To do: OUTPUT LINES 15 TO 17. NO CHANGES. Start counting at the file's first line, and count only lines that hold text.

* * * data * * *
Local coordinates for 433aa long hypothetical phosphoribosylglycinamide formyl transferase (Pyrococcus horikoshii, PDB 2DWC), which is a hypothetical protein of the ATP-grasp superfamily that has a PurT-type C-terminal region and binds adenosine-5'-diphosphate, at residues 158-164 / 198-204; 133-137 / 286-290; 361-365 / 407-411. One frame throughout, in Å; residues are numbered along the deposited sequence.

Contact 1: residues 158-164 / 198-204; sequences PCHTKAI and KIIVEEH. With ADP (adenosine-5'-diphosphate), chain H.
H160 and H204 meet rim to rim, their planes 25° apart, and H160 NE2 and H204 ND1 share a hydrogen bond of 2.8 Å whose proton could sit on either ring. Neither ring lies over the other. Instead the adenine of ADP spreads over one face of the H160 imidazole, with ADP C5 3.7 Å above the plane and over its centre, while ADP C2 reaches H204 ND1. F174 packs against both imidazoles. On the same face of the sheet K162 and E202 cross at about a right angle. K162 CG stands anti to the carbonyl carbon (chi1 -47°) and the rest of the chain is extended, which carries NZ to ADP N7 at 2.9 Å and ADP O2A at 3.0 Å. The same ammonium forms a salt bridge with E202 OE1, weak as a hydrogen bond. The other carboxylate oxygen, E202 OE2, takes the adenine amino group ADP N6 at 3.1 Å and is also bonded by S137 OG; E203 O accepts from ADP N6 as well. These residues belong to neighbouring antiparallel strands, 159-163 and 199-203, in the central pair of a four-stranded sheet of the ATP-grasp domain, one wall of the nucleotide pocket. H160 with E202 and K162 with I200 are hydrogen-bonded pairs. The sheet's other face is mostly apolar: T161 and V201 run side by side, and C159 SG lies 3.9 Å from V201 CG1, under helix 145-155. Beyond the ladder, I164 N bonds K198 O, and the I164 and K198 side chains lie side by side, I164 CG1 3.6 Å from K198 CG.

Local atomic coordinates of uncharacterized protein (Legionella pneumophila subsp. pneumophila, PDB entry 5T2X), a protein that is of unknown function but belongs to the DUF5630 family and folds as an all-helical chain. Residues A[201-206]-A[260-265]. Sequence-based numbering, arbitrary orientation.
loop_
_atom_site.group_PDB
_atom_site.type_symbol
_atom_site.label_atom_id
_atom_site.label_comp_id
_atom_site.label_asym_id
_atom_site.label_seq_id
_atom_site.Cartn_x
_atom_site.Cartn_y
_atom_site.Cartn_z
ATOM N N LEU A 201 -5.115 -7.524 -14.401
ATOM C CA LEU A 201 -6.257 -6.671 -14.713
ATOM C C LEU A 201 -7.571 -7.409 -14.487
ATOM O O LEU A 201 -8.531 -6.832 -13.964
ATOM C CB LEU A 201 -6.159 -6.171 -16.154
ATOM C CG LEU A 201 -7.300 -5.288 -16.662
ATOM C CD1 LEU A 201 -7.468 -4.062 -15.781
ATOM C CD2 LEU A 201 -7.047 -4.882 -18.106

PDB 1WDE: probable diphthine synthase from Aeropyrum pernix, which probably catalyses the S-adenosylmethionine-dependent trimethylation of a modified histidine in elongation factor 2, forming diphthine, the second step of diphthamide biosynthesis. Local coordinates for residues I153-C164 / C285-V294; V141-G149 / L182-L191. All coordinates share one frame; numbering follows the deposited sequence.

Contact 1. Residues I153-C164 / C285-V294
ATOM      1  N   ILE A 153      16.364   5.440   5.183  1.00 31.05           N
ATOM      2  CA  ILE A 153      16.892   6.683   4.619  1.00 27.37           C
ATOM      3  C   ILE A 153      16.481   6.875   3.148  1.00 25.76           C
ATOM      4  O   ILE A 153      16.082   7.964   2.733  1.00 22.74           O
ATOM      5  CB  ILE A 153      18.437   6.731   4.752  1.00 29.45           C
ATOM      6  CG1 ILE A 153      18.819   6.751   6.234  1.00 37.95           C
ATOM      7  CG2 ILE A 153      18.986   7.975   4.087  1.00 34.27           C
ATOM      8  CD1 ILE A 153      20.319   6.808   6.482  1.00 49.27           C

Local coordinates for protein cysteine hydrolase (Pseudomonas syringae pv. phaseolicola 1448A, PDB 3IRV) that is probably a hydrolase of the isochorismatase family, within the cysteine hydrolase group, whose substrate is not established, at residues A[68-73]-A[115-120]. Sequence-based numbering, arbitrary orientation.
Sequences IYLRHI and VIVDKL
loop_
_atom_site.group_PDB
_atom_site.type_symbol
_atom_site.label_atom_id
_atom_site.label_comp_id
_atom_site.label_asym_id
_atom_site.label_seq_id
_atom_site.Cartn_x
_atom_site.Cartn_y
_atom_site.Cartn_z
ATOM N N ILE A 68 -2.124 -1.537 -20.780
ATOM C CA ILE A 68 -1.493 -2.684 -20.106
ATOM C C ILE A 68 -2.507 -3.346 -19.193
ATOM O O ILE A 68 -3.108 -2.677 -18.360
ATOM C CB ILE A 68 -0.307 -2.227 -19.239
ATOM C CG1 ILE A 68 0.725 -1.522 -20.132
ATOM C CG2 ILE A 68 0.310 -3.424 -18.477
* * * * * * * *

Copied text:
ATOM N N LEU A 201 -5.115 -7.524 -14.401
ATOM C CA LEU A 201 -6.257 -6.671 -14.713
ATOM C C LEU A 201 -7.571 -7.409 -14.487